An Essay on Intellectual Property Laws, their Relation to Perfect Competition, and a Word on Laissez-Faire

Intellectual property laws have been intact for quite some time now, and their purpose is to protect producers from other people in the market who could copy their ideas and sell them as their own. For example, people cannot copy the iPhone or any other smartphone and sell it off as their own product, because that violates intellectual property laws; specifically, it would violate patent laws. Why would this be the case? Because not only was it the creative design of someone else and you are therefore going to make a profit based on their product, but also because you enter the realm of consumer manipulation. Consumer manipulation is the equivalent of fraud in the market, and that’s essentially what intellectual property laws work to protect consumers from. If a law is violated by a producer who sells a fake iPhone, they will be subject to various patent laws and will face a fine.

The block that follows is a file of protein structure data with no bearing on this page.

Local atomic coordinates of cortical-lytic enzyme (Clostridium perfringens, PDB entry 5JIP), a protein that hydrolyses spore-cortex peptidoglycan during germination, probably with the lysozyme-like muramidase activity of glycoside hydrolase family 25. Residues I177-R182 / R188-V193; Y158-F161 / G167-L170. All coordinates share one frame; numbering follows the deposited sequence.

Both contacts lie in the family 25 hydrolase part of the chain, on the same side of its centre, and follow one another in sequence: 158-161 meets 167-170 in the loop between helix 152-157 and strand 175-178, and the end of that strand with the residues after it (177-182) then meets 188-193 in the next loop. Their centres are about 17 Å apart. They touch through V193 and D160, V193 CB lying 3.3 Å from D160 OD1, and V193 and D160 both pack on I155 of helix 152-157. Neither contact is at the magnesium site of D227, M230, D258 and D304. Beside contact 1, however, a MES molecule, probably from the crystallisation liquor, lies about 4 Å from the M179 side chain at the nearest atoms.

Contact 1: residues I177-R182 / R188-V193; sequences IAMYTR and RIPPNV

So why are intellectual property laws connected to perfect competition? First, we have to understand what perfect competition is. Perfect competition is an economic principle that requires many different vendors in the same market producing and/or selling similar products for, if they want to remain in business, similar prices. This principle requires that there is perfect information in the market, meaning producers and consumers know what each other’s prices are, and consumers ultimately know every product that is offered. Perfect competition ultimately leads to the consumer making choices based solely on the product and/or store rather than a product and price consideration. Examples could be computer stores selling the same motherboards, CPUs, GPUs, and other components as each other. Another example could be a tech conglomerate like Apple, who makes and sells their own phones, just like Samsung, Google, and LG. You do not have to be a producer to be involved in perfect competition; you just have to sell similar or equal products for similar or equal prices. Companies in perfect competition make a normal profit, or zero economic profit, because economists assume that they are interested in maximizing their profits by producing only at their estimated demand, or where marginal revenue equal marginal cost.